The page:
By Chris Mennel, CPA Nonprofits nationwide are increasingly considering shared workspace arrangements to lower rising facility costs. These arrangements are particularly appealing in areas where nonprofits are being priced out of the real estate market and to those determined to cut operating costs.
Options to choose from
The term “shared space” refers to workspaces shared by small businesses, freelancers, consultants, start-ups and others. Depending on their needs, tenants can pay for short- or long-term access to private offices, conference rooms and common areas. Office equipment and services, such as high-speed Internet; photocopiers, printers and scanners; and coffee and office supplies, are shared among the tenants.
The shared space trend in recent years has led to the development of several options. For example, you could rent space in a dedicated shared workspace facility that also might provide “back-office” services such as HR. Many of these arrangements welcome a variety of businesses, but some cater primarily to nonprofits. For example, Launch Fishers is a shared space where entrepreneurs and innovators collaborate, inspire each other and grow. And they even have a full coffee shop for an afternoon caffeine jolt.
Similarly, some private foundations, with more space than they require, lease out the excess to nonprofits. As tax-exempt organizations, they avoid steep property taxes and pass the savings along to their tenants in the form of reduced rent. The Indianapolis Foundation, an affiliate of Central Indiana Community Foundation, owns the 80,000 square foot English Building in downtown Indianapolis. It leases office space to 13 other charitable organizations for below-market rates, and makes meeting rooms available for nonprofit and public meetings.
Or your nonprofit could join forces with another charity — perhaps one that serves the same population. The two organizations would rent a shared facility and slice the cost in half. You might also rent out unused space to other organizations, generating revenue to offset your rent obligations. Another option: You might be able to find a for-profit business willing to donate space. When pursuing this option, be sure to complete a letter of agreement with explicit details regarding dates, rental specifics, maintenance of common areas, etc
The most obvious benefit of sharing space lies in the cost savings compared with renting or buying your own space. Why, for example, pay annual rent on space that includes a conference room you only use for semiannual board meetings? And organizations of all sizes benefit by efficient use of supplies and equipment, utilities and maintenance expenses.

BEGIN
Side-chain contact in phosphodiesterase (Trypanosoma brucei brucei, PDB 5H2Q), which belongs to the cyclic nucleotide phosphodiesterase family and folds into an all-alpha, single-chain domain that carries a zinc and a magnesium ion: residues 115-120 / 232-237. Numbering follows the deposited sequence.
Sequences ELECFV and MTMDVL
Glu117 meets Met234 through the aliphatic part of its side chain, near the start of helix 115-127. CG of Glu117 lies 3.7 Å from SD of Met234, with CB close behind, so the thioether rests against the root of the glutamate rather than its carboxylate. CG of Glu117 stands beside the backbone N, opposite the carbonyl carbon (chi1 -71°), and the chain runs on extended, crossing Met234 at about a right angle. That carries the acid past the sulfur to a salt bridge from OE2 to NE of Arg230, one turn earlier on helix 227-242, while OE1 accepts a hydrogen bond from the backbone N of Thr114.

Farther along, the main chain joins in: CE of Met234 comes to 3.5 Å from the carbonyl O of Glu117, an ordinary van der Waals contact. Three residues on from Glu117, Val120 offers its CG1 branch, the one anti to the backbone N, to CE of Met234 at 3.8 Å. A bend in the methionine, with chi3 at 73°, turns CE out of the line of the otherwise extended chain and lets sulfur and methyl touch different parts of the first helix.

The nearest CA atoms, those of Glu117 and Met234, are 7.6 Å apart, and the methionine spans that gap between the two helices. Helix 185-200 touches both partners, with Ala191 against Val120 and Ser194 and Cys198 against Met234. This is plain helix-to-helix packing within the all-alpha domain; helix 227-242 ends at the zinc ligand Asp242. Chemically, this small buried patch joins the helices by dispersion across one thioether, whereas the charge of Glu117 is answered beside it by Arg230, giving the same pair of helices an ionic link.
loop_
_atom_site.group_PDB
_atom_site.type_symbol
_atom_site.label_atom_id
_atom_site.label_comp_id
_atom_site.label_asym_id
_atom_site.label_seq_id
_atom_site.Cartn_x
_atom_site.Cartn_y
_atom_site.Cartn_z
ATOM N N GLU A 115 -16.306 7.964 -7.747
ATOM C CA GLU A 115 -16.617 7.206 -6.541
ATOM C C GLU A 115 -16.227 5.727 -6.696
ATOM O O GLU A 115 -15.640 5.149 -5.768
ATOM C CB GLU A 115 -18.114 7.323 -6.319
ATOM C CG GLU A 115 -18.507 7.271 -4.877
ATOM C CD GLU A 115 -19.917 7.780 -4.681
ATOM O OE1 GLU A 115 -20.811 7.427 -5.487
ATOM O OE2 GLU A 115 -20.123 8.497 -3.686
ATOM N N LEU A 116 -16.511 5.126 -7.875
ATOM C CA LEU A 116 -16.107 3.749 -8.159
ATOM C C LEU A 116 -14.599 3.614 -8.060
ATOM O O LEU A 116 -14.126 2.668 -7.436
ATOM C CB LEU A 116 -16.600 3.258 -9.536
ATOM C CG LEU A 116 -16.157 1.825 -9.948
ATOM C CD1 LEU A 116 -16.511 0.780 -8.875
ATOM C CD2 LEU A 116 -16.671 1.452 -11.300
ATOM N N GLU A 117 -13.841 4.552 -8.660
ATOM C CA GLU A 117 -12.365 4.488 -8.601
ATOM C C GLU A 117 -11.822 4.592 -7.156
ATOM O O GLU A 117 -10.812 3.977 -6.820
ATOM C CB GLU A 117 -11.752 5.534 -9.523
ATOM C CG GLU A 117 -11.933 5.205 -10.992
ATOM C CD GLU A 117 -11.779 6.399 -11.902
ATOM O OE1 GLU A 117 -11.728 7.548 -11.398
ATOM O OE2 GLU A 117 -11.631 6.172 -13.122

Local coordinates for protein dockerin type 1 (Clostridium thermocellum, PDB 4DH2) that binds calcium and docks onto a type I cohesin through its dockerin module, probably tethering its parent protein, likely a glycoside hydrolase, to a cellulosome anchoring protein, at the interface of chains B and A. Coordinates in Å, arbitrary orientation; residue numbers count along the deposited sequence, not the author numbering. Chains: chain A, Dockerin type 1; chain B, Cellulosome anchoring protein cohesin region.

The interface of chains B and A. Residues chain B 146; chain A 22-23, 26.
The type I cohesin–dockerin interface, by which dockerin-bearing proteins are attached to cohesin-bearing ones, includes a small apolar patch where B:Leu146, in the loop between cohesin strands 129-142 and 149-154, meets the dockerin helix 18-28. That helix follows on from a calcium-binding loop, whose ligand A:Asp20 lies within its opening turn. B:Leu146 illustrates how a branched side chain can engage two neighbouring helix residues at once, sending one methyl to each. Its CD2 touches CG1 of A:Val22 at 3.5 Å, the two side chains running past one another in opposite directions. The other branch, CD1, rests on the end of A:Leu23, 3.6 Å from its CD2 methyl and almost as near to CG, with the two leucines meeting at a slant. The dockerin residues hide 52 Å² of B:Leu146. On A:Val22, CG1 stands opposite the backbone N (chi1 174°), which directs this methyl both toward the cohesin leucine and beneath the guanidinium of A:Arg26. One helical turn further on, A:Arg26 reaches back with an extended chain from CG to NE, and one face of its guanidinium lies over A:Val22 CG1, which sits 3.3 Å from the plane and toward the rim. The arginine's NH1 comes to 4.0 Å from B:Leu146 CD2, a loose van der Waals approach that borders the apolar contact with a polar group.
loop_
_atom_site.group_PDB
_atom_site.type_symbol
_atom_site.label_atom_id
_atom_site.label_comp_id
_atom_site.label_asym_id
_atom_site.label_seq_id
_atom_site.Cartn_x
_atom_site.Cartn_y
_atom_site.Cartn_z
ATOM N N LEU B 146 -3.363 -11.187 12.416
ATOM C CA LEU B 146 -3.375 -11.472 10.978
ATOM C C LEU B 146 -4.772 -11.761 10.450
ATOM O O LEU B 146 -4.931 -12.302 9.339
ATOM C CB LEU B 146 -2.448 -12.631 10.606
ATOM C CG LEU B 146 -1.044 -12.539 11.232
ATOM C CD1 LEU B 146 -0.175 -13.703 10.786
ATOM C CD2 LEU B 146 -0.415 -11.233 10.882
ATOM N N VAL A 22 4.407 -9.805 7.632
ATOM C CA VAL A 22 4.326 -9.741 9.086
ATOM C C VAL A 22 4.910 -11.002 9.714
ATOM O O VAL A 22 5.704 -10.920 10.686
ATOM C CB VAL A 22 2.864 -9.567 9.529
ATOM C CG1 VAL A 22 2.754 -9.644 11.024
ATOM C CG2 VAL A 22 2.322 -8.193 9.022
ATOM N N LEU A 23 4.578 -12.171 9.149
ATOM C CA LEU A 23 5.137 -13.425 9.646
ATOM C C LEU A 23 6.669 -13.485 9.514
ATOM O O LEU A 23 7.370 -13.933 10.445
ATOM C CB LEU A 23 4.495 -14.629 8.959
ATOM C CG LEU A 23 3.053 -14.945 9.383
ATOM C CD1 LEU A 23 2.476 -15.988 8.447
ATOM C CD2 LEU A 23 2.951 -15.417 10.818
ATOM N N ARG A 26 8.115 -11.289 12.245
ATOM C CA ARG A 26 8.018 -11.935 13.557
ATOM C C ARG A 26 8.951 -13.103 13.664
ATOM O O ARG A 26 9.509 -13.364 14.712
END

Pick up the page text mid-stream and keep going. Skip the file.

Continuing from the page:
Flexibility is especially valuable for nonprofits in the early stages of development. Young organizations usually don’t want to commit to long-term leases before they have a handle on how much space they’ll need in the future. Sharing space is a more appealing option than operating out of a founder’s home.
Additional cost sharing opportunities
Workspace isn’t the only thing you can share with other organizations to reap impressive savings. You also can cut your costs by:
Sharing staff. Your organization may, for instance, be too small to justify a full-time IT person — you might not have the need or the budget. But perhaps you and another organization together have sufficient need and funding for such support.
Sharing equipment. You probably have equipment that goes unused or is used below capacity. Think about sharing it with another organization whose needs for such equipment complement yours. (For example, a summer music program could share instruments with a program that operates during the school year.)
Sharing buying power. Consolidate your buying power with that of other nonprofits to obtain lower rates, discounts and possibly even improved service.
It’s not all rainbows and butterflies
Sharing a space may not all be positive though. Organizations need to take a variety of factors into consideration before taking the plunge. Some nonprofits, for example, might not want to share space with “competing” organizations that serve the same population or go after the same funding sources.
You also should think about:
- Legal issues, including lease obligations, compliance requirements and potential liabilities;
- Culture considerations (Would your culture be able to thrive in a shared arrangement? Would it clash with other tenants’ cultures?); and
- Adequacy of technology resources.
You can assess many of these issues by making site visits, both scheduled (to get the sales pitch) and unscheduled (to get a more realistic lay of the land).
Is it right for you?
As nonprofit budgets get tighter and come under more scrutiny, cutting your occupancy-related costs may provide some peace of mind and pave the way to sustainability.
Alerding CPA Group can help you determine whether moving your operations to a shared space is a solid financial decision. Call us at 317-569-4181 or www.alerdingcpagroup.com.
This post was written by:
Christopher Mennel, CPA
Senior Audit Manager
Chris oversees audit and accounting services, not-for-profit and consulting services. Chris’ specialties include manufacturing, distribution/wholesale, retail, health and welfare, service and civic organizations. Chris also prepares financial statement projections and other financial analyses.
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